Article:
Body Of U.S. Rep. John Lewis Makes Final Journey Across Selma Bridge
The late civil rights leader led protesters across the bridge in 1965 to fight for Black voting rights.
The body of the late U.S. Rep. John Lewis made its final journey across the Edmund Pettus Bridge on July 26, on his way to lie in repose at the Alabama capitol. Rep. Terri Sewell called the event “poetic justice.”
In 1965, peaceful protesters marched for civil rights across the bridge, which is named after a Confederate general and KKK leader. Lewis was one of the leaders of that march from Selma to Montgomery. Now remembered as “Bloody Sunday,” demonstrators were beaten by Alabama state troopers. Lewis’s skull was fractured during that incident.
The march was key in rallying support for the 1965 Voting Rights Act against racial discrimination. The law was struck down by the Supreme Court half a century later, but there’s a new push to restore certain protections from it in Lewis’s honor.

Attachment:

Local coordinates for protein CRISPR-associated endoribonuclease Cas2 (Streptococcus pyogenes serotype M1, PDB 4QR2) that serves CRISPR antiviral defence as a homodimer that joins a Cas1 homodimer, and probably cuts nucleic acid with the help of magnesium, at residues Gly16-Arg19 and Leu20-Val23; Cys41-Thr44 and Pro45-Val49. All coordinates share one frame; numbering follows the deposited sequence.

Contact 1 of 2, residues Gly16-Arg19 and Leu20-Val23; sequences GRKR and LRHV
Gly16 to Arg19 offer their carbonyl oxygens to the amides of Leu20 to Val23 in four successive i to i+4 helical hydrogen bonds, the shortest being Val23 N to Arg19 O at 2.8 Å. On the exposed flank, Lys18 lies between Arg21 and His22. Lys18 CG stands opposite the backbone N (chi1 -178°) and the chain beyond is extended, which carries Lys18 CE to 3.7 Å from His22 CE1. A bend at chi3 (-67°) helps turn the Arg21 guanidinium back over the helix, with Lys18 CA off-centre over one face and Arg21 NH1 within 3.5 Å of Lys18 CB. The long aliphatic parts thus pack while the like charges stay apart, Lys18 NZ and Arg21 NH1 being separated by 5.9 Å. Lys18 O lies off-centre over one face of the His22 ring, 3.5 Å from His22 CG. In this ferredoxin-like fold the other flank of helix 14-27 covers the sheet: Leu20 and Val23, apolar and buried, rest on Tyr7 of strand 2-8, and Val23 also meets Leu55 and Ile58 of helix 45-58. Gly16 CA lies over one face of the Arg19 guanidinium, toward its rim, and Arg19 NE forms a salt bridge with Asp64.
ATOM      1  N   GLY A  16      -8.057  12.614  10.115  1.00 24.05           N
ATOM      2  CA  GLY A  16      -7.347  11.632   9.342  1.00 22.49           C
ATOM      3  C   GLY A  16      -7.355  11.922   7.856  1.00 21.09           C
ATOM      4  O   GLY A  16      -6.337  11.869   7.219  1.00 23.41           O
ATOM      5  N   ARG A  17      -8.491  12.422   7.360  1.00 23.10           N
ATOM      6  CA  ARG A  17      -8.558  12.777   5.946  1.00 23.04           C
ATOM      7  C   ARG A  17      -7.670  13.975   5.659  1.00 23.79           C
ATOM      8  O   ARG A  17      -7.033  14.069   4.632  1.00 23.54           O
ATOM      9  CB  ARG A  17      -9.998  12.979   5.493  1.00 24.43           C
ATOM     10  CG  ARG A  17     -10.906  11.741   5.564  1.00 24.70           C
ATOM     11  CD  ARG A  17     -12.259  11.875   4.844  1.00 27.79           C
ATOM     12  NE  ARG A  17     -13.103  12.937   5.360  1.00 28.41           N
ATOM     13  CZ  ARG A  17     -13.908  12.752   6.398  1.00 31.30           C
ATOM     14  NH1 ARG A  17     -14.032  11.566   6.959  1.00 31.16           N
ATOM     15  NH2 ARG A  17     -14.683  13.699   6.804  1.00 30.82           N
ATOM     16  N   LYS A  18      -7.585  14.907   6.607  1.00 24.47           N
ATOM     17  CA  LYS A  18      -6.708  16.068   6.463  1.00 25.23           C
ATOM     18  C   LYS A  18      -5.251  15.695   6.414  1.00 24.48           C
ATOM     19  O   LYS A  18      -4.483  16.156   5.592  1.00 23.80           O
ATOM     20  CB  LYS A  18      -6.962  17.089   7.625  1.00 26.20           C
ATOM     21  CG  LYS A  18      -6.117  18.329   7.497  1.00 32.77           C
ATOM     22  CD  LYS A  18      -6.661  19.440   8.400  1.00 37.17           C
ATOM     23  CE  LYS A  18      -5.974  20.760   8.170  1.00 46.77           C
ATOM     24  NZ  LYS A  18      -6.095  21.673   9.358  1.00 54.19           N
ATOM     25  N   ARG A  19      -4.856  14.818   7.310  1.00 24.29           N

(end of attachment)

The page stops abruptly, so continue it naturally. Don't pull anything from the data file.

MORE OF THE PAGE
A petition to rename the bridge after Lewis has gathered over a half-million signatures.
“The Final Crossing” was part of a series of events in honor of the late congressman. It started July 25 in his hometown of Troy, Alabama and will end July 30 with a funeral at an historic Atlanta church once led by Rev. Martin Luther King Jr.
By LeeAnne Lowry, Newsy. Additional reporting by Kim Chandler from the Associated Press.
This story originally appeared on Simplemost.